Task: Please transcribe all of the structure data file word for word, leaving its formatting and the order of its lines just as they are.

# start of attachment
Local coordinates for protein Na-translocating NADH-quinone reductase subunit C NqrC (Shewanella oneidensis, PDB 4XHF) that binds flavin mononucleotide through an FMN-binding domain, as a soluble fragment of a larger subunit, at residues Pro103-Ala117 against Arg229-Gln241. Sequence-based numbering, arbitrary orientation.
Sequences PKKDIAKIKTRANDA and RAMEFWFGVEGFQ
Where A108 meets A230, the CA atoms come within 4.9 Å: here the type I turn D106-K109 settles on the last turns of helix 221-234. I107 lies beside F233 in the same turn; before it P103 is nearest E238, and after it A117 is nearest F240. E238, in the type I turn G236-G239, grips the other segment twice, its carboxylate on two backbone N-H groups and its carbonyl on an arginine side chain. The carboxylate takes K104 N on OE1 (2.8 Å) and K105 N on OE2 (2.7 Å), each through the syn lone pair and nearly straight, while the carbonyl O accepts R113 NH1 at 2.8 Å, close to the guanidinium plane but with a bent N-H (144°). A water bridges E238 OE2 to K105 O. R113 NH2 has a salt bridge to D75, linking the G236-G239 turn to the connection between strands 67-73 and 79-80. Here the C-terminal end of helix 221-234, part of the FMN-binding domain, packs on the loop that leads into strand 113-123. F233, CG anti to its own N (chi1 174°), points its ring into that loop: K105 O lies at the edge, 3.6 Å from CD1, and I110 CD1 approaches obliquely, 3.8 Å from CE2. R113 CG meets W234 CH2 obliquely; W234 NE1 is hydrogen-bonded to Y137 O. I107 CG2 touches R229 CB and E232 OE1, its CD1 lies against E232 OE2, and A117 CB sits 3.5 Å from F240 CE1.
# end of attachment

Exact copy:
Local coordinates for protein Na-translocating NADH-quinone reductase subunit C NqrC (Shewanella oneidensis, PDB 4XHF) that binds flavin mononucleotide through an FMN-binding domain, as a soluble fragment of a larger subunit, at residues Pro103-Ala117 against Arg229-Gln241. Sequence-based numbering, arbitrary orientation.
Sequences PKKDIAKIKTRANDA and RAMEFWFGVEGFQ
Where A108 meets A230, the CA atoms come within 4.9 Å: here the type I turn D106-K109 settles on the last turns of helix 221-234. I107 lies beside F233 in the same turn; before it P103 is nearest E238, and after it A117 is nearest F240. E238, in the type I turn G236-G239, grips the other segment twice, its carboxylate on two backbone N-H groups and its carbonyl on an arginine side chain. The carboxylate takes K104 N on OE1 (2.8 Å) and K105 N on OE2 (2.7 Å), each through the syn lone pair and nearly straight, while the carbonyl O accepts R113 NH1 at 2.8 Å, close to the guanidinium plane but with a bent N-H (144°). A water bridges E238 OE2 to K105 O. R113 NH2 has a salt bridge to D75, linking the G236-G239 turn to the connection between strands 67-73 and 79-80. Here the C-terminal end of helix 221-234, part of the FMN-binding domain, packs on the loop that leads into strand 113-123. F233, CG anti to its own N (chi1 174°), points its ring into that loop: K105 O lies at the edge, 3.6 Å from CD1, and I110 CD1 approaches obliquely, 3.8 Å from CE2. R113 CG meets W234 CH2 obliquely; W234 NE1 is hydrogen-bonded to Y137 O. I107 CG2 touches R229 CB and E232 OE1, its CD1 lies against E232 OE2, and A117 CB sits 3.5 Å from F240 CE1.